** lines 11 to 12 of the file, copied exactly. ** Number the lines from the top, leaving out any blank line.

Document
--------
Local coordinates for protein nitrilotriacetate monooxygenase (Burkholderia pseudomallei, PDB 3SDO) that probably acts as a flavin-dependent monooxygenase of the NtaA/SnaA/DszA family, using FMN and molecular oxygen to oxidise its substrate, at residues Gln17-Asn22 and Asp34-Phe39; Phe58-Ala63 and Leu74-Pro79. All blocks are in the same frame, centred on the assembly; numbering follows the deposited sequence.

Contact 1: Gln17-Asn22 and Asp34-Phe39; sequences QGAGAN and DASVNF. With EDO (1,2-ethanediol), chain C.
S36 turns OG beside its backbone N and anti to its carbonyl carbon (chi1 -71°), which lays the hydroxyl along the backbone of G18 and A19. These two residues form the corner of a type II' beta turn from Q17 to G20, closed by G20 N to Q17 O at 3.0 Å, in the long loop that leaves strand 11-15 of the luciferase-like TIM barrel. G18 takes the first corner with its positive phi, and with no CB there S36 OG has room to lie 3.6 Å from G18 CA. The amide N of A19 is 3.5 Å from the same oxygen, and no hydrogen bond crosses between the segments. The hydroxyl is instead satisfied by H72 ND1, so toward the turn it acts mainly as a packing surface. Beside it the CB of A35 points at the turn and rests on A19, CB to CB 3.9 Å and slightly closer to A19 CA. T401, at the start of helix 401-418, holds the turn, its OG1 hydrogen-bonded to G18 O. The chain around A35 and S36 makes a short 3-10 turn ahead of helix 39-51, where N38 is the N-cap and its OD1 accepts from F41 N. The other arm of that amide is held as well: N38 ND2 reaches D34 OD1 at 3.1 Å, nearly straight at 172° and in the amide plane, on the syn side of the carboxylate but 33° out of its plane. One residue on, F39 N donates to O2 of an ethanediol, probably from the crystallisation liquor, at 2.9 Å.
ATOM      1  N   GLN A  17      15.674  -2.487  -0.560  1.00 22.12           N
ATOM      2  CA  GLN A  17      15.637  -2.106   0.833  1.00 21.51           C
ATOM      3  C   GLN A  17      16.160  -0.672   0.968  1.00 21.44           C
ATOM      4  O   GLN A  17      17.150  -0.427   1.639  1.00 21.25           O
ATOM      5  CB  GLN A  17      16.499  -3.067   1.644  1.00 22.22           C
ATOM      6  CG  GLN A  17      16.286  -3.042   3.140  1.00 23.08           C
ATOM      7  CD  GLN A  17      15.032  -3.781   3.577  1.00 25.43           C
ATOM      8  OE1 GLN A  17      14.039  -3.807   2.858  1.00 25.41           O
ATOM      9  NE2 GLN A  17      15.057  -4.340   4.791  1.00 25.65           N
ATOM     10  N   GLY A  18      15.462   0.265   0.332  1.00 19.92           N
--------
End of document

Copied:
ATOM      8  OE1 GLN A  17      14.039  -3.807   2.858  1.00 25.41           O
ATOM      9  NE2 GLN A  17      15.057  -4.340   4.791  1.00 25.65           N